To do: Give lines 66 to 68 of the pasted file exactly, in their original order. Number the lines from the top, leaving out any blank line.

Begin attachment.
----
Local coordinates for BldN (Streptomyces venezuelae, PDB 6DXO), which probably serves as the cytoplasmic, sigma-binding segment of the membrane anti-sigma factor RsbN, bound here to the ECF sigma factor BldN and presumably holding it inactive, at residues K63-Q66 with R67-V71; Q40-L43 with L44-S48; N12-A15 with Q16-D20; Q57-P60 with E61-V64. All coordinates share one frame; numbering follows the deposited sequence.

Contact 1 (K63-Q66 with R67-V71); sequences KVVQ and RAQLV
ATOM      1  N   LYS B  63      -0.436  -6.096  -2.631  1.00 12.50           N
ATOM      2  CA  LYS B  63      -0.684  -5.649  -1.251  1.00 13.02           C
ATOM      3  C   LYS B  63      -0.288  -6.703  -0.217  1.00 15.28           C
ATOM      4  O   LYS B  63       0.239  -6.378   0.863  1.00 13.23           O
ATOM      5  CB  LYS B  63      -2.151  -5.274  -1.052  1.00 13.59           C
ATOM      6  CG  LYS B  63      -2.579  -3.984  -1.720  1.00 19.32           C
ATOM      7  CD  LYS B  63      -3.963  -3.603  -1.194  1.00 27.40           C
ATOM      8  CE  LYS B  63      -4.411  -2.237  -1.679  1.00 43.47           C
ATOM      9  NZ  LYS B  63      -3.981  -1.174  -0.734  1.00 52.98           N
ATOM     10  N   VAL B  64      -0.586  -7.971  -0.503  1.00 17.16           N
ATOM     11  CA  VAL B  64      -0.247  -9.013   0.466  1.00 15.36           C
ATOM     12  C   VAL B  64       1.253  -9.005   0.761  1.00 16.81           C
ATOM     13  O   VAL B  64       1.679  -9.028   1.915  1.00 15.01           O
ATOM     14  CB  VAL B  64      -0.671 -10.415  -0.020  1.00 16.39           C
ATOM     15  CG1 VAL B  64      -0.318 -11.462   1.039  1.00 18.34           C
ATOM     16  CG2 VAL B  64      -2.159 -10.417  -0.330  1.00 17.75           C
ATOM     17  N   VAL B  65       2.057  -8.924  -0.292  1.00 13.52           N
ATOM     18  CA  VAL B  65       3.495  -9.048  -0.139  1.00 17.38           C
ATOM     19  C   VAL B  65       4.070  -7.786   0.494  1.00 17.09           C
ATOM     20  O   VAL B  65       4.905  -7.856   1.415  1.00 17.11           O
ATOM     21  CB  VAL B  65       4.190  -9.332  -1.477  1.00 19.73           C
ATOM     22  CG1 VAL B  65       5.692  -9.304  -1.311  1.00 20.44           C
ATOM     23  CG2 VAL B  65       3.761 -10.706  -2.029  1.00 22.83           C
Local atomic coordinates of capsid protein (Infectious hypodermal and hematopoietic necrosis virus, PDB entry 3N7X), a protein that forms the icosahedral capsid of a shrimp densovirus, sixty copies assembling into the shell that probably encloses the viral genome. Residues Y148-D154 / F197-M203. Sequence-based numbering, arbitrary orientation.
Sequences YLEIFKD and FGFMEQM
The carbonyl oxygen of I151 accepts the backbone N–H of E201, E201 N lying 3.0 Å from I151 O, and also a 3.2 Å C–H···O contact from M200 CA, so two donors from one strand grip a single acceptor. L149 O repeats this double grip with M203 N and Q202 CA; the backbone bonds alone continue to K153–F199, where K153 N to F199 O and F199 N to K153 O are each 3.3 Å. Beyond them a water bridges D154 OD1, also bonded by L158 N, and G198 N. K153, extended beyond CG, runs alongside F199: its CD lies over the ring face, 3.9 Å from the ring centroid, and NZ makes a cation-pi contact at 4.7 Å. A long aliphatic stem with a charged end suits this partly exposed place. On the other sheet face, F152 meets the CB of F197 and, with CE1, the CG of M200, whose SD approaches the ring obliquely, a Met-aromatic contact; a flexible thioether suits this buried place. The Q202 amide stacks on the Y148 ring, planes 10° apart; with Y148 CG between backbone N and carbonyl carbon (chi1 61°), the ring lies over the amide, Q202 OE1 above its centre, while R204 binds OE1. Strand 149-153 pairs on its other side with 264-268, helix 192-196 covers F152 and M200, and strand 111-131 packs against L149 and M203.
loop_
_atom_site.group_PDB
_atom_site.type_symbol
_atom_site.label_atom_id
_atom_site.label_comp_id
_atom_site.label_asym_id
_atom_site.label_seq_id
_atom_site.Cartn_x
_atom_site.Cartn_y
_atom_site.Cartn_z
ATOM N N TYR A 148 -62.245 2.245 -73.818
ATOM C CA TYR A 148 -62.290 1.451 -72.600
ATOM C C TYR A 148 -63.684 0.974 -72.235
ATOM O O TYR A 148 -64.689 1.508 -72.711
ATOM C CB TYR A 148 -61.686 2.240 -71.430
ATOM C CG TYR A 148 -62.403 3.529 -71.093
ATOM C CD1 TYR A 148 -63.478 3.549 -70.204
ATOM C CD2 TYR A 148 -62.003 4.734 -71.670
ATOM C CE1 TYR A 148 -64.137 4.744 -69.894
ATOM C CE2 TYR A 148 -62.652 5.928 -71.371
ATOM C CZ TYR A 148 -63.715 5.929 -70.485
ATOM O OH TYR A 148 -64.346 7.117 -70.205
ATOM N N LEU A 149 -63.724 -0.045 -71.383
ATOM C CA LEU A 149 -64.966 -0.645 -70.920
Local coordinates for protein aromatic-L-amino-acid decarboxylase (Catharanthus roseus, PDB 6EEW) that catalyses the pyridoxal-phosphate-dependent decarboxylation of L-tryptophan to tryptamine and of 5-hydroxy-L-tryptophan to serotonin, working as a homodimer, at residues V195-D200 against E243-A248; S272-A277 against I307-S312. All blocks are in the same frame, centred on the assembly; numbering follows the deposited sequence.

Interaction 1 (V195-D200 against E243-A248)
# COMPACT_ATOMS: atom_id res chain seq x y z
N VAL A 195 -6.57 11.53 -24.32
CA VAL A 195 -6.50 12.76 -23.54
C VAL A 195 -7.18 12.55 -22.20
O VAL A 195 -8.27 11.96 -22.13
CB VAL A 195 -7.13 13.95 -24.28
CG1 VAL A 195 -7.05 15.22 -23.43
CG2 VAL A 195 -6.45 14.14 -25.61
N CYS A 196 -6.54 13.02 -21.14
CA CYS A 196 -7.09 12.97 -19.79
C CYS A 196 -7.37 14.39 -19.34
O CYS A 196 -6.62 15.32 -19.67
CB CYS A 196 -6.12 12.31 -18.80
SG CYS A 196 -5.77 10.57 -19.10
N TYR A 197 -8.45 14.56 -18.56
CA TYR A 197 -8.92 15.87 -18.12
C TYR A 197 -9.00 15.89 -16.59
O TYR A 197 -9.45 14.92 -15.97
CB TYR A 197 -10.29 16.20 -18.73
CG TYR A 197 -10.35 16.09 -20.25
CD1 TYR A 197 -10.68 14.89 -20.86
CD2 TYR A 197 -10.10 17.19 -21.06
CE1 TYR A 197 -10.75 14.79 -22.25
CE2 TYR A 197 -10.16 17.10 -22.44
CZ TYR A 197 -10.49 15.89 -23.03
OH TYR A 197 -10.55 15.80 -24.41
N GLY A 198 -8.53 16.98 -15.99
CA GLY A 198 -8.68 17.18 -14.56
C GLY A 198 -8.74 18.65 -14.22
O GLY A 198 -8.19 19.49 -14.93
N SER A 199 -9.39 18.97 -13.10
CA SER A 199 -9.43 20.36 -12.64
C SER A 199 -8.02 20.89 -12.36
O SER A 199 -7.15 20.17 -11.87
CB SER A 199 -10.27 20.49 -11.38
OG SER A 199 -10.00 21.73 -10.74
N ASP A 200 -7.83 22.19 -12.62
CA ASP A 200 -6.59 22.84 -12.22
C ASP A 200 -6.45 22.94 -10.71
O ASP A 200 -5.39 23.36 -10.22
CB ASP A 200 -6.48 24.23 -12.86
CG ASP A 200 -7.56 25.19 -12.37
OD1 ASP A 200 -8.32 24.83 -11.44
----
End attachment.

O CYS A 196 -6.62 15.32 -19.67
CB CYS A 196 -6.12 12.31 -18.80
SG CYS A 196 -5.77 10.57 -19.10